36th EGOS Colloquium
Organizing for a Sustainable Future:
Responsibility, Renewal & Resistance
University of Hamburg
July 2–4, 2020
36th EGOS Colloquium
July 2–4, 2020
Politics remains both understudied and taken-for-granted in Organization Studies, demonstrated by the paucity of texts
devoted to understanding dynamic, political processes. Where some understanding and treatment of ‘politics’ does appear in
the discipline it is normally confined to politics with a small ‘p’ associated with things like career rivalries, internecine
managerial struggle, bureaucratic infighting and the associated competition for resources. This is often considered micro-politics
and is deemed to take place within the boundaries set by organization conceived as a delimited entity, an employer organization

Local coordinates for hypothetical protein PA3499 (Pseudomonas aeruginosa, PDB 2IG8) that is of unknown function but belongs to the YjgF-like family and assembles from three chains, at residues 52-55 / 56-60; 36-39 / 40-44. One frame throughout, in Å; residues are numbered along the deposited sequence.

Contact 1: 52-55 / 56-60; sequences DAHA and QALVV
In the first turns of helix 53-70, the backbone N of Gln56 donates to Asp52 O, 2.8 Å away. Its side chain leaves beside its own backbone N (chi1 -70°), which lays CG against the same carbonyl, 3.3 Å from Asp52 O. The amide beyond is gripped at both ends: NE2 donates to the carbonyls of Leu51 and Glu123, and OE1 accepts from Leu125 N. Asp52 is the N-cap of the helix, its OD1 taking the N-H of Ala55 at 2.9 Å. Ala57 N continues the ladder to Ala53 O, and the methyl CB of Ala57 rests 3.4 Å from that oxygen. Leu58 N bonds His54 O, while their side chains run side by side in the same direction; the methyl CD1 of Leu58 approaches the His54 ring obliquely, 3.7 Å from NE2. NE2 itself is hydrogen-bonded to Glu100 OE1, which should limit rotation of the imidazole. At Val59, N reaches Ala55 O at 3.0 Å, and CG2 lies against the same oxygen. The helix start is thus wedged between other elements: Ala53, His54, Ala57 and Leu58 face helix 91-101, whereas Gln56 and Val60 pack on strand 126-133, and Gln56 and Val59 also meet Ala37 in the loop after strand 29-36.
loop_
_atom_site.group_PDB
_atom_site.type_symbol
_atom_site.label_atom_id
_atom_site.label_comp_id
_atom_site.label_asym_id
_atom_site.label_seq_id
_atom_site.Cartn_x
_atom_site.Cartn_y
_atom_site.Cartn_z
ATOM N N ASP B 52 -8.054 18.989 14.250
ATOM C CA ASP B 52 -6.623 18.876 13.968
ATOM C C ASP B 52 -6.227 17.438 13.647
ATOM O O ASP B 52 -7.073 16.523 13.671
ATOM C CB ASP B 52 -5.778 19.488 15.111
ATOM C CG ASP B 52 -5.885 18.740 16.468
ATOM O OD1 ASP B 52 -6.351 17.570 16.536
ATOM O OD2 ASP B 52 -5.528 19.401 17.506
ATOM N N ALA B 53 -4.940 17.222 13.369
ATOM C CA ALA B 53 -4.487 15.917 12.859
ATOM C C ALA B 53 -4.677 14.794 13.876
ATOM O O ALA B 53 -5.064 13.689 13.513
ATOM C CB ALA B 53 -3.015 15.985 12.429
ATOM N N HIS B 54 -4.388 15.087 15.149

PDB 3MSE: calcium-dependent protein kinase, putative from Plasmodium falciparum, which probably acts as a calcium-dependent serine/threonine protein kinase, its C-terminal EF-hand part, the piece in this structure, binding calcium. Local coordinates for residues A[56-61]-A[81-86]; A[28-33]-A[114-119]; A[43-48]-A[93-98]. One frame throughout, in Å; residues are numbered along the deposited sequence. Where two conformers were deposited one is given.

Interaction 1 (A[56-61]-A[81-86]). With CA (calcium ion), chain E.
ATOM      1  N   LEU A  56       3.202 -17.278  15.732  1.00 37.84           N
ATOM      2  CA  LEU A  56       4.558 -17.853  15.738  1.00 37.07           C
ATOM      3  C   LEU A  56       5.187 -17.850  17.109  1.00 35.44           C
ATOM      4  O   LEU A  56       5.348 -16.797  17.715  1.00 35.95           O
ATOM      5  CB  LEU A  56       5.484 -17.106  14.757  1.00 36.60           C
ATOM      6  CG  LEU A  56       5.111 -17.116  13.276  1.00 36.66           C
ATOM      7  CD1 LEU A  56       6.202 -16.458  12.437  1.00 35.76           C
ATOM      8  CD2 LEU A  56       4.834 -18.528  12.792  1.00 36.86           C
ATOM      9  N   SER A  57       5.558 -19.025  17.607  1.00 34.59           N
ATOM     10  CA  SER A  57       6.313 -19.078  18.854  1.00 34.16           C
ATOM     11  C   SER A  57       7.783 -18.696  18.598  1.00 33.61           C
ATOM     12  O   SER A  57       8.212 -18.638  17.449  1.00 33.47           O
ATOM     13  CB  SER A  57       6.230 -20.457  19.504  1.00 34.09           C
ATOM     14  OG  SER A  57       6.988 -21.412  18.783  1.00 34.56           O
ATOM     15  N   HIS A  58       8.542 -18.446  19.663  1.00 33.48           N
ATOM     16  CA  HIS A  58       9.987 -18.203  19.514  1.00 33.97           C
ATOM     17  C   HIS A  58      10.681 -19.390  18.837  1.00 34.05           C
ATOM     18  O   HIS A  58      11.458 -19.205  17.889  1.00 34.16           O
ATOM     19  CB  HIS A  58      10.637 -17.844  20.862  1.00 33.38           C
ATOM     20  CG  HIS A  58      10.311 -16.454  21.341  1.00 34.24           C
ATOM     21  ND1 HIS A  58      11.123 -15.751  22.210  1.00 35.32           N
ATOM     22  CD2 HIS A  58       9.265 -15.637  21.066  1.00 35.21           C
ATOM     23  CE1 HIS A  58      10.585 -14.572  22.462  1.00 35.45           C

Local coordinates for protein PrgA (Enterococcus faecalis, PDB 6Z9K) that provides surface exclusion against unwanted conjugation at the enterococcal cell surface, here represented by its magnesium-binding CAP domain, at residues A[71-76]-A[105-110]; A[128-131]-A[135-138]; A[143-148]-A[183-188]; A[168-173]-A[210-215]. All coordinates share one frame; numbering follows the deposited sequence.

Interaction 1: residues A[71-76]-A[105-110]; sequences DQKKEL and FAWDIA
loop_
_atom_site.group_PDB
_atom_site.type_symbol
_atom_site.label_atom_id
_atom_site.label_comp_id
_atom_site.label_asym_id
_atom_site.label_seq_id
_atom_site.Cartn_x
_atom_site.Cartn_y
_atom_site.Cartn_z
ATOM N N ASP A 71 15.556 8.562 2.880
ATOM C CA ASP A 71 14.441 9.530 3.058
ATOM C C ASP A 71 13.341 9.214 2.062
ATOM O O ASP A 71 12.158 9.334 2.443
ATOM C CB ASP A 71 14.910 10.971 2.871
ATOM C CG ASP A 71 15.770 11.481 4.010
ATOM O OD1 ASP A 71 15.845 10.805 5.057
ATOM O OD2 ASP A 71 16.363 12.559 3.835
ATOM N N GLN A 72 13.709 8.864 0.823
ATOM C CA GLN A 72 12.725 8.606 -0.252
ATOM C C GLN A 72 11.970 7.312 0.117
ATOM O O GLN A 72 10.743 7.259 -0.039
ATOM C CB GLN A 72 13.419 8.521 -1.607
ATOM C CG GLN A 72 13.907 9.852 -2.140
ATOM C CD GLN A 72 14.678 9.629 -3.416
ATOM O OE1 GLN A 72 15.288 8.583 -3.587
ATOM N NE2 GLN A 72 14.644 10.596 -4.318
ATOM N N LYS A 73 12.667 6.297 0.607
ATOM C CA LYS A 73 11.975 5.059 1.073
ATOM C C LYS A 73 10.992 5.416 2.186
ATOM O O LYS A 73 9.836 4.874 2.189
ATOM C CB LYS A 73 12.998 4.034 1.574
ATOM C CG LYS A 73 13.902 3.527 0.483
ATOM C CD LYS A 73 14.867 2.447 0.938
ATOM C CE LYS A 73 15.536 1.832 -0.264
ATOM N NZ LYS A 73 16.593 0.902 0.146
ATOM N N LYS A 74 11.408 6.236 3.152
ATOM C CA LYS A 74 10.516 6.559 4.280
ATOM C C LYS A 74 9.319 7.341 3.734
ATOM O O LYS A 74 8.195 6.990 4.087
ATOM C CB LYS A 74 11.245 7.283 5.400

or corporation. Where something like politics is addressed on a more macro-scale, organization studies scholars tend to think
in terms of ‘power’ and power relations, pursued either through the very generalised kind of theorising advanced within critical
management studies, or by critical discourse analysis with its deployment of a sociological contextualisation to treat what
it sees as wider social patterns of power and inequality. Where politics is engaged in critical contexts it is often explored
in its relation with ethics (Parker, 2008), developing what some have called an ‘ethico-politics’ (Pullen & Rhodes, 2015),
which has helped broaden the terrain of organization so that a more adequate understanding of politics and organization might
develop. Similarly, the rich theorising offered by feminist politics has contributed much to our understanding of issues such
as the politics of care (Puig de la Bellacasa, 2017), materiality and affectivity (Vachhani, 2015) which is also beginning
to extend ‘the political’ for scholars of organization.